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I dedicate this novel to the memory of my mother and father, to my sister Elisabeth Gille, to my children and grandchildren, and to everyone who has felt and continues to feel the tragedy of intolerance. Denise Epstein
First words
Hot, thought the Parisians.
Quotations
Important events–whether serious, happy or unfortunate–do not change a man's soul, they merely bring it into relief, just as a strong gust of wind reveals the true shape of a tree when it blows off all the leaves.
Everything withdrew back into the night: the songs, the murmur of kisses, the soft brightness of the stars, the footsteps of the conqueror on the pavement and the sigh of the thirsty frog praying to the heavens for rain, in vain.
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(Click to show. Warning: May contain spoilers.)
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Amazon.com Product Description (ISBN 0099488787, Paperback)

In 1941, Irene Nemirovsky sat down to write a book that would convey the magnitude of what she was living through by evoking the domestic lives and personal trials of the ordinary citizens of France. Nemirovsky's death in Auschwitz in 1942 prevented her from seeing the day, sixty-five years later, that the existing two sections of her planned novel sequence, Suite Francaise, would be rediscovered and hailed as a masterpiece. Set during the year that France fell to the Nazis, Suite Francaise falls into two parts. The first is a brilliant depiction of a group of Parisians as they flee the Nazi invasion; the second follows the inhabitants of a small rural community under occupation. Suite Francaise is a novel that teems with wonderful characters struggling with the new regime. However, amidst the mess of defeat, and all the hypocrisy and compromise, there is hope. True nobility and love exist, but often in surprising places.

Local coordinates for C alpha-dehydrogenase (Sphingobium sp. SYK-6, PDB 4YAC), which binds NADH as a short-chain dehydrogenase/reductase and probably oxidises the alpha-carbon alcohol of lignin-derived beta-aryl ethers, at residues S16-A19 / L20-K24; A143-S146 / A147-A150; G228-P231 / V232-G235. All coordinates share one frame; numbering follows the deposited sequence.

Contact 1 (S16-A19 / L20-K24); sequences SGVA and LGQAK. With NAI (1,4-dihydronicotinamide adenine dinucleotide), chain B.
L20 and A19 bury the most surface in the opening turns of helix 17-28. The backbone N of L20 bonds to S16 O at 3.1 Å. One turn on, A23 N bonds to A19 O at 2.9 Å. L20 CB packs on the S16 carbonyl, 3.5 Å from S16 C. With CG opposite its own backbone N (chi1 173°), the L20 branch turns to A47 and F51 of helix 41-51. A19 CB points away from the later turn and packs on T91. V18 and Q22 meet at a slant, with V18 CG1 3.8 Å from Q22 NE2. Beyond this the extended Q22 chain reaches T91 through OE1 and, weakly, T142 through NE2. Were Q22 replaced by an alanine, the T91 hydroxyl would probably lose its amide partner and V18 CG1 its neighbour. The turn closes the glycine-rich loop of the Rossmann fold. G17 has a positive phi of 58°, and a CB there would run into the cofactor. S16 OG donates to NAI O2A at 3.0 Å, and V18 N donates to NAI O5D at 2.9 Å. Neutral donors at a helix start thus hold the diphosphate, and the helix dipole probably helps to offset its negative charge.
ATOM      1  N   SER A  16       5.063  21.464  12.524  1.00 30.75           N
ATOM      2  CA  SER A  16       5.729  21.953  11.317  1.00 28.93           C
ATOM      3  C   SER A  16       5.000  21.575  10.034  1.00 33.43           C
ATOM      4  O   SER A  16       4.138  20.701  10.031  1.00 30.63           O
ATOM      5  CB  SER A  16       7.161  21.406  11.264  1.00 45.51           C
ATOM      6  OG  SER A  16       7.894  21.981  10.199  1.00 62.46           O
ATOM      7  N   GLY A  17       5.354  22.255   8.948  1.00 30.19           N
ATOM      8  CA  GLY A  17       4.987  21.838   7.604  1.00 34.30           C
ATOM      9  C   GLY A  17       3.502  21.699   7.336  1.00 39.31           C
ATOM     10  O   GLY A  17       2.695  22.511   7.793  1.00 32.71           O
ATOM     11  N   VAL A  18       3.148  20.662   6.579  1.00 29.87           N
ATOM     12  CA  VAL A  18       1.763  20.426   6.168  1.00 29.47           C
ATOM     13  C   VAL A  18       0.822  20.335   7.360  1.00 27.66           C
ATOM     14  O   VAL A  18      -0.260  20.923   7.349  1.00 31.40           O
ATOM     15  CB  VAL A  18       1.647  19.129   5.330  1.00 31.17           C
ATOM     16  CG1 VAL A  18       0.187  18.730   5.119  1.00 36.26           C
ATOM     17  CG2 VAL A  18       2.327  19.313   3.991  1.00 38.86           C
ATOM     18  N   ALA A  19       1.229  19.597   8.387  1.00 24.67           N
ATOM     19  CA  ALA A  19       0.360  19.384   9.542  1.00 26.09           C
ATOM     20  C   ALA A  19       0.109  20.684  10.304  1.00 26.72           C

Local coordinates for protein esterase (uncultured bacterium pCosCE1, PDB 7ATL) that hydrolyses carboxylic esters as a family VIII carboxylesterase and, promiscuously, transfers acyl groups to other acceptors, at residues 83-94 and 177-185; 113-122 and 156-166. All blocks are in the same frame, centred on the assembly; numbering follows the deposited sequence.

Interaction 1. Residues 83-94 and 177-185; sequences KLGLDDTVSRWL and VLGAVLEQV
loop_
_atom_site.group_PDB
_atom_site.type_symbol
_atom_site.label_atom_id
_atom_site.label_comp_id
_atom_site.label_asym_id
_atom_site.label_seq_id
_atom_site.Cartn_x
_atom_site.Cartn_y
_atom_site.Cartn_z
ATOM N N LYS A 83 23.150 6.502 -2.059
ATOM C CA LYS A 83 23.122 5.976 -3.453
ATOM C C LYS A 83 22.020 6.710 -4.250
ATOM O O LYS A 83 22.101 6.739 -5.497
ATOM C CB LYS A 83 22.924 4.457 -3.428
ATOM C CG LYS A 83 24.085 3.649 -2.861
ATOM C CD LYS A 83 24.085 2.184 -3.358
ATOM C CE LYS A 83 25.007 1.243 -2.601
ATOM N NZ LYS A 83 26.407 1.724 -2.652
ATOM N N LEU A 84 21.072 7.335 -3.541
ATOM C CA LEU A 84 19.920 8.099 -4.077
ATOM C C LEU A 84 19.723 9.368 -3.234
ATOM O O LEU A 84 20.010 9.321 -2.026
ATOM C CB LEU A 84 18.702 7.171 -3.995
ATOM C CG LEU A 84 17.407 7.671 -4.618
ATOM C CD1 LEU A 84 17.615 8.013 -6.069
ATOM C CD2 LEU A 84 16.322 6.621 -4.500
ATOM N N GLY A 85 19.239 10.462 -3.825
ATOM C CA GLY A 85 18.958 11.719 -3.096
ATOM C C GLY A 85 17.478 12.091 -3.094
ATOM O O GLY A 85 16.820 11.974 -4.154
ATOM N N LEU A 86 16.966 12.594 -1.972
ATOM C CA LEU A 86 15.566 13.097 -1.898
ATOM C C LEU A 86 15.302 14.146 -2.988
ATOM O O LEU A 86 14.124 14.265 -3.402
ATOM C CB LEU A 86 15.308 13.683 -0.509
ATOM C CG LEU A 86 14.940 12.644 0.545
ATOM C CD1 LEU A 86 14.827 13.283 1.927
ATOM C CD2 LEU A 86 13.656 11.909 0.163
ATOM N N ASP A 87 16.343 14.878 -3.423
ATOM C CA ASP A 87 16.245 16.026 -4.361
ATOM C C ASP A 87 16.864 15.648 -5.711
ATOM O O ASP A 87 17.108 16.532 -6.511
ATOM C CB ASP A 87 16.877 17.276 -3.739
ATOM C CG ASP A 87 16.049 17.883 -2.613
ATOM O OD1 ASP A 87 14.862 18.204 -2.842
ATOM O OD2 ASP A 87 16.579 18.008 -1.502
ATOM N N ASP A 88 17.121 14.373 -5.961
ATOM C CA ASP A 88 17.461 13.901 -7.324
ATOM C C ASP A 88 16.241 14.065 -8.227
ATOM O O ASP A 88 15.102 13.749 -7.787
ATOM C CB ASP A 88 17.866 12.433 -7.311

(retrieved from Amazon Thu, 12 Mar 2015 18:07:23 -0400)

(see all 5 descriptions)

Beginning in Paris on the eve of the Nazi occupation in 1940, this books tells the remarkable story of men and women thrown together in circumstances beyond their control. As Parisians flee the city, human folly surfaces in every imaginable way; a wealthy mother searches for sweets in a town without food, a couple is terrified at the thought of losing their jobs, even as their world begins to fall apart. Moving on to a provincial village now occupied by German soldiers, the locals must learn to coexist with the enemy -- in their town, their homes, even in their hearts. -- Back Cover… (more)

» see all 15 descriptions